Number of followers is a crap metric.
And yet, as I’ve been watching and learning from folks who do content marketing, PR-focused outreach, social media marketing, and influencer campaigns, I’ve found that more than 90% of the time… that’s *exactly* what people use. They’ll nod their heads and say “yeah, I know it can be gamed,” or “yeah, some people still buy followers,” or “yeah, but what else is out there?”
So… darn… frustrating.
Here’s an example: my wife Geraldine runs the Twitter account @everywhereist. She has a respectable 72,517 followers. I run the Twitter account @randfish, which has 413,696 followers. From those numbers, you might assume that an average tweet sent from @randfish reaches ~5.17X as many people as a tweet sent from @everywhereist. That assumption is dead wrong.
In fact, oftentimes it’s the case that @everywhereist’s tweets reach more people, get more engagement, and have a much larger number of impressions than a tweet sent from @randfish. If you were, in fact, trying to determine which account you wanted to send a broadly-targeted message from in order to maximize the impact, choosing @randfish, simply because that account has 5.17X as many followers, would be a bad decision.
That frustration led my cofounder, Casey, and I to build a new, free tool: SparkScore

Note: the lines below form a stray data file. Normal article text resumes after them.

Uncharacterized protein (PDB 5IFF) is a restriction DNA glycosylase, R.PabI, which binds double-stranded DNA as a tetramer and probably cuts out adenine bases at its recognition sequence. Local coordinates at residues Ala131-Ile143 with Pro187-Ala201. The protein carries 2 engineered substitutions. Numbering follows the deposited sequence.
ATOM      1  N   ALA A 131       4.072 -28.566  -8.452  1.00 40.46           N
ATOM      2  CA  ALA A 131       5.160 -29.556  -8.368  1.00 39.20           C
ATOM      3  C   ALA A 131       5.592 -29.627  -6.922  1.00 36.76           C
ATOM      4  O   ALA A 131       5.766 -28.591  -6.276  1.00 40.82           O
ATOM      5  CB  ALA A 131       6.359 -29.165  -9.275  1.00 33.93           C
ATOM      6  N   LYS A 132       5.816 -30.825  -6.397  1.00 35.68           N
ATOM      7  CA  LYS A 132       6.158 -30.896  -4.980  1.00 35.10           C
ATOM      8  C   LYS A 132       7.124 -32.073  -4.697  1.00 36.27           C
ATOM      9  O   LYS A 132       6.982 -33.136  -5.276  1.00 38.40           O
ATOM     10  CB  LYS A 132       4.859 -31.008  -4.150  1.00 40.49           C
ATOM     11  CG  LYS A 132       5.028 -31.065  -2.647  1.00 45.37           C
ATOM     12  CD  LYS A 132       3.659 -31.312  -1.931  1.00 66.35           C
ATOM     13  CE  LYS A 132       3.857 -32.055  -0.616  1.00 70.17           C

SparkScore is entirely free because our goal with it isn’t to make money directly, but rather to hopefully build some credibility for SparkToro as a company that produces high quality, more transparent, more reliable scoring systems for measuring influence. Longer term, as we build out our paid product (which is still 9-12 months away), we’ll be expanding and improving upon SparkScore, supporting more networks, and (hopefully) becoming a standard that many folks who need to compare the *true* influence of Twitter accounts can use.
Using our previous example of @everywhereist and @randfish, you can see that SparkScore correctly identifies the @everywhereist account as having more reach and influence:
We’ve also tried to make the scoring system as transparent as possible, so you can see how we calculate the scores (for example, we do use follower count as ~1/3rd of the overall score, because we’ve found it does correlate, albeit imperfectly, to total reach+influence):
Our final innovation is the one I’m most excited about — Engagement Score. This metric shows how relatively engaging an account’s tweets are, given its followers. No surprise that @everywhereist is incredibly high on this scale; that’s a big part of what makes that account’s SparkScore bigger than @randfish. And it shows that we’ve found a way to help address the catalyzing issue for the tool’s creation.
The tool isn’t perfect — this is a first version. But it’s already giving us useful results, and we hope it can be useful for you, too. Give it a spin, let us know what you think, and stay tuned for improvements. Oh, and if you find it truly valuable, it would mean a lot to us if you shared it with your Twitter friends 🙂